How Adelson funding Gingrich hurt Santorum, helped Romney and saved Obama

Writing in the Forward, Samuel Freedman makes the most provocative post-election argument that I’ve read so far. The thesis is more or less what I wrote in this post’s headline.

Freedman argues that casino kingpin Sheldon Adelson’s lavish funding of Newt Gingrich’s doomed Republican primary campaign split the conservative anti-Romney vote and helped to "deny the nomination to the man who might well have defeated Obama: former Pennsylvania Senator Rick Santorum."

Freedman writes:

[[READMORE]]

Everything that Mitt Romey so flagrantly lacked, everything that he looked transparently artificial in trying to express, was what Santorum embodied naturally, in his family history, in his bones. He was a conservative Catholic whose consistent record against abortion and gay marriage genuinely energized the GOP’s evangelical Christian base. He was the product of immigrant parents, grew up in the steel and coal region of western Pennsylvania, and had built an organic constituency in the industrial heartland.

In his successful races for Senate in 1994 and 2000, Santorum polled strongly among middle-class voters and in union households; he made actual efforts to compete for votes among African-Americans. When Santorum was routed by Bob Casey in 2006, it was an anomalous race, taking place amid a national backlash against George W. Bush for the ongoing Iraq and Afghanistan wars and featuring an opponent who was an anti-abortion Catholic Democrat.

In other words, Santorum in 2012 was exactly the kind of candidate who could have boosted evangelical turnout in states like Florida and Virginia that Romney narrowly lost. Santorum was exactly the kind of instinctual blue-collar politician with Catholic ethnic roots who, despite opposing the auto-industry bailout, could have spoken with genuine rather than feigned empathy to the Reagan Democrats and swing independents in Ohio, the state that more than any other decided the election.

Thus Freedman concludes that Adelson’s electoral interventions were ultimately "self-defeating."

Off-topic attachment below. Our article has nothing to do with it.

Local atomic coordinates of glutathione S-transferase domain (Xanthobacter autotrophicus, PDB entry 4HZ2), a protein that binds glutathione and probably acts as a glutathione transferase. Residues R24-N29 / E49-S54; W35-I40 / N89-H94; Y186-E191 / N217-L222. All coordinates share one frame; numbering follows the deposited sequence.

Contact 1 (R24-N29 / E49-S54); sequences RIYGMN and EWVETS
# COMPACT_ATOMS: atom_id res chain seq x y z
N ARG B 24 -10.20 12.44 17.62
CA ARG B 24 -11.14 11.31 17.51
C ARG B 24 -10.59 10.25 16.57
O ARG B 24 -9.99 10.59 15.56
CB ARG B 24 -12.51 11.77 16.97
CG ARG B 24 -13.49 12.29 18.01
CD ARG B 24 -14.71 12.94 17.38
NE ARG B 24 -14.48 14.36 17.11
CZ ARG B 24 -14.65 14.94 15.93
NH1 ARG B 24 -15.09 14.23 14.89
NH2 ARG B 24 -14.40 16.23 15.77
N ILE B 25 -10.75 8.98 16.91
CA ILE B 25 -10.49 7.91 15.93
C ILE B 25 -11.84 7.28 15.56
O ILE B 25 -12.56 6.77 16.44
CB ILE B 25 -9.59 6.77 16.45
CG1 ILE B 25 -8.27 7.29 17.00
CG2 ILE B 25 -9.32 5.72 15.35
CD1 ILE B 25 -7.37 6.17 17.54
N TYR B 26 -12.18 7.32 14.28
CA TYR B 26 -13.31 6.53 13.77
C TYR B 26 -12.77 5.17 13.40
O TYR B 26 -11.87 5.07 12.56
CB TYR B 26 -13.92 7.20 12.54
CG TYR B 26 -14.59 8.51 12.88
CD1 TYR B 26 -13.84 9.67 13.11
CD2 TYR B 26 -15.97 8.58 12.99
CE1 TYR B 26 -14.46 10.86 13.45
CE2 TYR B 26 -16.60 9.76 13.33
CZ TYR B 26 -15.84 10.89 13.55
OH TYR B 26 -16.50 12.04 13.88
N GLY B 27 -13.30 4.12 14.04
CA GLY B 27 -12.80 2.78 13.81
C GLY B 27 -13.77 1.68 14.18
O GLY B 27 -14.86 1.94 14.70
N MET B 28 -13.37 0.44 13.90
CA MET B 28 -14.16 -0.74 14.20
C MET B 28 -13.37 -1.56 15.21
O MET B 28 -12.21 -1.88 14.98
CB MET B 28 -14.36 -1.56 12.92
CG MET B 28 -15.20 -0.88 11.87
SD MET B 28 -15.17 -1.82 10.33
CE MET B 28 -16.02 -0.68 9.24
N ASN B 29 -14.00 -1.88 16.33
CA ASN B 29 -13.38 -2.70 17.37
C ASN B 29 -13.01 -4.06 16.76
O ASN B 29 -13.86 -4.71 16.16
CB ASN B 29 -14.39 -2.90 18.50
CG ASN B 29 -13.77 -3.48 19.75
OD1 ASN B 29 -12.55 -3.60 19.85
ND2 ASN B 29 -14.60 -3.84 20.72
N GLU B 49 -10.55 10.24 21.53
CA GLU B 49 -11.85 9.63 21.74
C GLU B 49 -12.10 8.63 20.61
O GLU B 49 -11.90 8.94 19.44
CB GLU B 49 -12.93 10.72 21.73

Now, it’s true that Santorum’s seeming sincerity and ability to speak to working-class voters are strengths in areas where Romney was found by many to be lacking. (And on an unrelated side note, Santorum also was just about the only GOP primary hopeful who didn’t join in the competition to knock U.S. foreign aid.)

But I’m not wholly persuaded that Santorum would have been a viable nominee. His fervency and ultra-conservative stances on social issues would have been a serious turnoff not only to liberals but also to middle-of-the-road voters.

They seem to be a turnoff to Freedman, too. "I did not and do not support Rick Santorum," Freedman notes. "I abhor many of his positions." I suspect the same would be true of many swing voters and moderate Republicans.

Indeed, Santorum’s views turned off Sheldon Adelson, a self-described liberal on social issues like abortion. "I don’t want him to run my country,” Adelson said.

During the primaries, however, Santorum did stake out a pretty aggressive position in support of Israel’s rights in the West Bank: "All the people that live in the West Bank are Israelis, they’re not Palestinians," Santorum said. "There is no ‘Palestinian.’ This is Israeli land."

So perhaps Santorum and the ultra-hawkish Adelson could have found some common ground there.

Here’s a video of Adelson offering some very candid thoughts about Santorum, Gingrich and Romney:

NEXT STORY